GBGA to Challenge UK Point of Consumption Tax at EU Court of JusticePublished October 7, 2016 by Ivan P
The Gibraltar Betting and Gaming Association is ready to battle the UK Point of Consumption Tax before the EU Court of Justice, claiming unlawful restrictions.
The Gibraltar Betting and Gaming Association (GBGA) is all set to restart their battle against the UK Point of Consumption Tax before the EU Court of Justice in Luxembourg. The POC tax was introduced in December of 2014 and the GBGA believes that its only goal was improving the UK government income.
Point of Consumption Tax in a Nutshell
The POCT introduced a new regulation, forcing online operators who accept bets from UK customers to pay a 15% tax regardless of where they are located. Naturally, this had a huge impact on those operators whose operations are located offshore.
Gibraltar and Malta were among the most affected territories, due to the fact that they host a number of big online gaming companies. The newly imposed regulation cut deeply into their profits and led to the GBGA taking a legal action against the UK, claiming that the POCT discriminates against Gibraltar-based operators.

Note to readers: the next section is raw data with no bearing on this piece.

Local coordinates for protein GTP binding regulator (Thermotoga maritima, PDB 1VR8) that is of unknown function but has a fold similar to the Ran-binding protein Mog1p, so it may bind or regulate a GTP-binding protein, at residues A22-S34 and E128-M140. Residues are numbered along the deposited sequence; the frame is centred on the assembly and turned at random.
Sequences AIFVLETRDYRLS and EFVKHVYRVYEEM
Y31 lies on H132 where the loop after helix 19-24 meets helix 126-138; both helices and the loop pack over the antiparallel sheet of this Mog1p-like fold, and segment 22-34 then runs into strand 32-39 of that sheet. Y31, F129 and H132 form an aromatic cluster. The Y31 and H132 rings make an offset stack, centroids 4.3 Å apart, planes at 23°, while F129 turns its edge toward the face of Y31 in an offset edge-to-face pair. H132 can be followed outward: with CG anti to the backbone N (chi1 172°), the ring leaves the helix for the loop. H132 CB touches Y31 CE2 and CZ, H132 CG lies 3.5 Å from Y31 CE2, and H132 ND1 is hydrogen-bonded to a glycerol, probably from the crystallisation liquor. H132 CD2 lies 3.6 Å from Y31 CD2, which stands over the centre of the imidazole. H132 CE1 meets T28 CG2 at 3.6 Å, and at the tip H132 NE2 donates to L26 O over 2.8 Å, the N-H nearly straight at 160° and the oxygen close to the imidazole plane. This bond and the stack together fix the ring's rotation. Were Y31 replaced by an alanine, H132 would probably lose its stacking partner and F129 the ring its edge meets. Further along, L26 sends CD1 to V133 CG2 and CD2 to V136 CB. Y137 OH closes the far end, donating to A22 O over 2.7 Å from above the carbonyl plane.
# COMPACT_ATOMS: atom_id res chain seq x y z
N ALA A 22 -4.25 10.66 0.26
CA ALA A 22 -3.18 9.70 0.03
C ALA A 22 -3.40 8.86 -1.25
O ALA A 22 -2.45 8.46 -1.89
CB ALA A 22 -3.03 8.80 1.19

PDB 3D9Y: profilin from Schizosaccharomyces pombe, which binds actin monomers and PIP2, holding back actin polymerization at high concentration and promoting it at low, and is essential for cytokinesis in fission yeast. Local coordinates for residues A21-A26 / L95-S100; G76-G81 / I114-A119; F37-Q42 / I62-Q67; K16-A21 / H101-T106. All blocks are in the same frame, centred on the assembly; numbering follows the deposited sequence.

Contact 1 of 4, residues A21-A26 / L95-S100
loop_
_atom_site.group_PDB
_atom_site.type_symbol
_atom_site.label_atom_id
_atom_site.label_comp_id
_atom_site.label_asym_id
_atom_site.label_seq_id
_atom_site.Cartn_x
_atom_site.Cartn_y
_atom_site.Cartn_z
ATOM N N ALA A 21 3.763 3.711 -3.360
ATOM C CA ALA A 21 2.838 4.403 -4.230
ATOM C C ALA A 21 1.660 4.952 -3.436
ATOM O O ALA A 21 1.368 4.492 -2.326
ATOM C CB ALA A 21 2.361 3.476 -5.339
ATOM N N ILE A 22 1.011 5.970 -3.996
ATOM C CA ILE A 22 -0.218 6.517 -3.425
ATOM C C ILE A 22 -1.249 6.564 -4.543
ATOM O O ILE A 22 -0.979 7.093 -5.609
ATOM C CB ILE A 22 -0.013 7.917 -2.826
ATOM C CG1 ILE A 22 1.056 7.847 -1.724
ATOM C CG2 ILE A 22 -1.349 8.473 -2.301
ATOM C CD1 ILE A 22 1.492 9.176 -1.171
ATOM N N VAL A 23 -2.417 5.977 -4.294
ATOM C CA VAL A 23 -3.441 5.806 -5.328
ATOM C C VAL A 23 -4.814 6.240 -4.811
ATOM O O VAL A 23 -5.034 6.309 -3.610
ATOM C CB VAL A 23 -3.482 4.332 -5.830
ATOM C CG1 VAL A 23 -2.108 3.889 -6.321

GBGA Claims "Unlawful Restrictions"
In their case against the UK which the UK High Court forwarded to the Court of Justice of the European Union, the GBGA invokes Article 56 of the Treaty on the Functioning of the European Union. The GBGA representatives claim that 15% tax represents the breach of the mentioned article, as it imposes restrictions on the supply of services.
The EU law is quite clear on the matter. However, what is not so clear is the fact that the Article 56, and Treaty as such, only apply to full member states. The UK side claims that Gibraltar, as a territory under the control of United Kingdom, doesn't qualify as such.
It will certainly take a few months before the EU court reaches its final verdict. However, the UK will be awaiting anxiously, as the decision in favor of the GBGA would have very serious financial implications.
It's not only that the UK would have to revoke their Point of Consumption Tax, but they would probably be forced to return all the income that resulted from the tax, which would be a huge blow on the country's budget.